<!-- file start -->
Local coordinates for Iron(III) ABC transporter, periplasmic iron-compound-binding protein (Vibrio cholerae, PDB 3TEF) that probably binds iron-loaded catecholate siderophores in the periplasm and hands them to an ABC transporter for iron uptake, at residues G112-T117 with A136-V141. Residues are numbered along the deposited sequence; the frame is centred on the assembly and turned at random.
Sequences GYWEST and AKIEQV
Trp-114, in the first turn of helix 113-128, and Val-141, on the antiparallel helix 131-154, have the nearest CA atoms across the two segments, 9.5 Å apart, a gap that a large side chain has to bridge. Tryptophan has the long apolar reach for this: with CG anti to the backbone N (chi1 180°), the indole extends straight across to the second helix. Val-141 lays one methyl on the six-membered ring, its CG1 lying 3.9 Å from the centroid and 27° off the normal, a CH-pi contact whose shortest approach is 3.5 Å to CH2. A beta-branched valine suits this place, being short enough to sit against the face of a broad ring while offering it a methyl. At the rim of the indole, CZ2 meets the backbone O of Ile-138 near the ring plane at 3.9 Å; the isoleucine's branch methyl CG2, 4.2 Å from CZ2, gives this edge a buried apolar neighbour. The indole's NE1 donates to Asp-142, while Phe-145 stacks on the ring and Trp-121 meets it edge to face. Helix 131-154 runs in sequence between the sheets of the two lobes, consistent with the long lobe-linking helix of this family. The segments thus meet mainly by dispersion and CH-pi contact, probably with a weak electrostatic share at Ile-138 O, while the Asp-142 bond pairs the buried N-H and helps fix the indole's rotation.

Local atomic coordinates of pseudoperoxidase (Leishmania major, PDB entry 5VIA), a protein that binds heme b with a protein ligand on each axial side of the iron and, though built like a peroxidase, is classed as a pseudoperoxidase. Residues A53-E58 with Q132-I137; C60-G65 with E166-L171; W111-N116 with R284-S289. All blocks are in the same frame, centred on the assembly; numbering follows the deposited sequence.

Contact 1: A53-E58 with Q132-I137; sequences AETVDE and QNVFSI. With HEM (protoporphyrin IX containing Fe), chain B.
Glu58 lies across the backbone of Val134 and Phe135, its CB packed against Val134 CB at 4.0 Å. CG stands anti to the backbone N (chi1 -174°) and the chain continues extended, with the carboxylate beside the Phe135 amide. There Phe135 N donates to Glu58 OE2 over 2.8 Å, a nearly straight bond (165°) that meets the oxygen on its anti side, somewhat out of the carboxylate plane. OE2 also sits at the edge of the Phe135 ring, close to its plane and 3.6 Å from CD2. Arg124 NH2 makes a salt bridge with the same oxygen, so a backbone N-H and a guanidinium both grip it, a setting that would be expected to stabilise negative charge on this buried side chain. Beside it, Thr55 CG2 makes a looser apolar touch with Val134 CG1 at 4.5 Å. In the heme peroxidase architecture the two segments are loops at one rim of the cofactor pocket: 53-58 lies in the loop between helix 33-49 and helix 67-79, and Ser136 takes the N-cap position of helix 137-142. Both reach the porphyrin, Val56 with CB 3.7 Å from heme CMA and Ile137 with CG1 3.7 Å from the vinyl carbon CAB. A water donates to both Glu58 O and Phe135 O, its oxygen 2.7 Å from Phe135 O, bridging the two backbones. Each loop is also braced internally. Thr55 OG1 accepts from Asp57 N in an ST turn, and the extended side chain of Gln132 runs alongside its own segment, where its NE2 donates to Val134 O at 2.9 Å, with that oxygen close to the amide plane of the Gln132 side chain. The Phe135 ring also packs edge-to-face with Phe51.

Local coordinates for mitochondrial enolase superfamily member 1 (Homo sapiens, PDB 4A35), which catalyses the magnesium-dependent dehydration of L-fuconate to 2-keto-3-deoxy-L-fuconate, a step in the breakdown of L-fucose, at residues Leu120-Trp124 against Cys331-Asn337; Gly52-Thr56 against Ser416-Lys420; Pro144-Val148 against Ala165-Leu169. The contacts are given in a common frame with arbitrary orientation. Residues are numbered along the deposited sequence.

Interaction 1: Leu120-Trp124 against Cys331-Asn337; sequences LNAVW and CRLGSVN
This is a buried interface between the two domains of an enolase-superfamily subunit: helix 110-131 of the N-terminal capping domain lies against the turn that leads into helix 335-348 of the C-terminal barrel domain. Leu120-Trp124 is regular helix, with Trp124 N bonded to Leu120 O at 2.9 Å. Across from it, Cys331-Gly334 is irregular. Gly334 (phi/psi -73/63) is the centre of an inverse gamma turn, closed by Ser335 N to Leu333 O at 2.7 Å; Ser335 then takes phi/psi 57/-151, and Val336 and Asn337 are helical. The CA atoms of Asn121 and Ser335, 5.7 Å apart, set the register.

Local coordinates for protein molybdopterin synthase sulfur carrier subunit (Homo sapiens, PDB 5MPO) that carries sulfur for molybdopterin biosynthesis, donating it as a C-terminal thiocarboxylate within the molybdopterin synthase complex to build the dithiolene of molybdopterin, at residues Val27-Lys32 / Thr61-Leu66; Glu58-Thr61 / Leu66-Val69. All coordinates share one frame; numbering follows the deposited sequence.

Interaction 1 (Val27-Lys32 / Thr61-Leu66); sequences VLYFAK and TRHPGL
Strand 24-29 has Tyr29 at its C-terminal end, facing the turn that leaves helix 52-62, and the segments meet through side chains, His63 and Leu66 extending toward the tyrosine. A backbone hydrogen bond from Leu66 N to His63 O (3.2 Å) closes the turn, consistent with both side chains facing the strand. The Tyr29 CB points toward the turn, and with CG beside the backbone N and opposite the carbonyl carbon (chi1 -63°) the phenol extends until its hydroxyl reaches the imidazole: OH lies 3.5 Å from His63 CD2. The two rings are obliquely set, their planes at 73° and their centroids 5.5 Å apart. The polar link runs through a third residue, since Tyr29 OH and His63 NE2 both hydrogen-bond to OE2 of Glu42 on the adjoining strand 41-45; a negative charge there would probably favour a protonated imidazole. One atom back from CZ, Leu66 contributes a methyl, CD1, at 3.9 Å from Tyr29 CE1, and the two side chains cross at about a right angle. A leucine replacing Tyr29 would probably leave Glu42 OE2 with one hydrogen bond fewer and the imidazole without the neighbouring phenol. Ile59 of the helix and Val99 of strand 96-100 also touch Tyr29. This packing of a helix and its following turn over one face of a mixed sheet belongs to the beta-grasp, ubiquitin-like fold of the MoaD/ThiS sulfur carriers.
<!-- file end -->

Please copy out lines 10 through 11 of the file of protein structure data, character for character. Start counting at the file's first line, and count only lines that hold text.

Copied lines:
Local coordinates for protein molybdopterin synthase sulfur carrier subunit (Homo sapiens, PDB 5MPO) that carries sulfur for molybdopterin biosynthesis, donating it as a C-terminal thiocarboxylate within the molybdopterin synthase complex to build the dithiolene of molybdopterin, at residues Val27-Lys32 / Thr61-Leu66; Glu58-Thr61 / Leu66-Val69. All coordinates share one frame; numbering follows the deposited sequence.

Interaction 1 (Val27-Lys32 / Thr61-Leu66); sequences VLYFAK and TRHPGL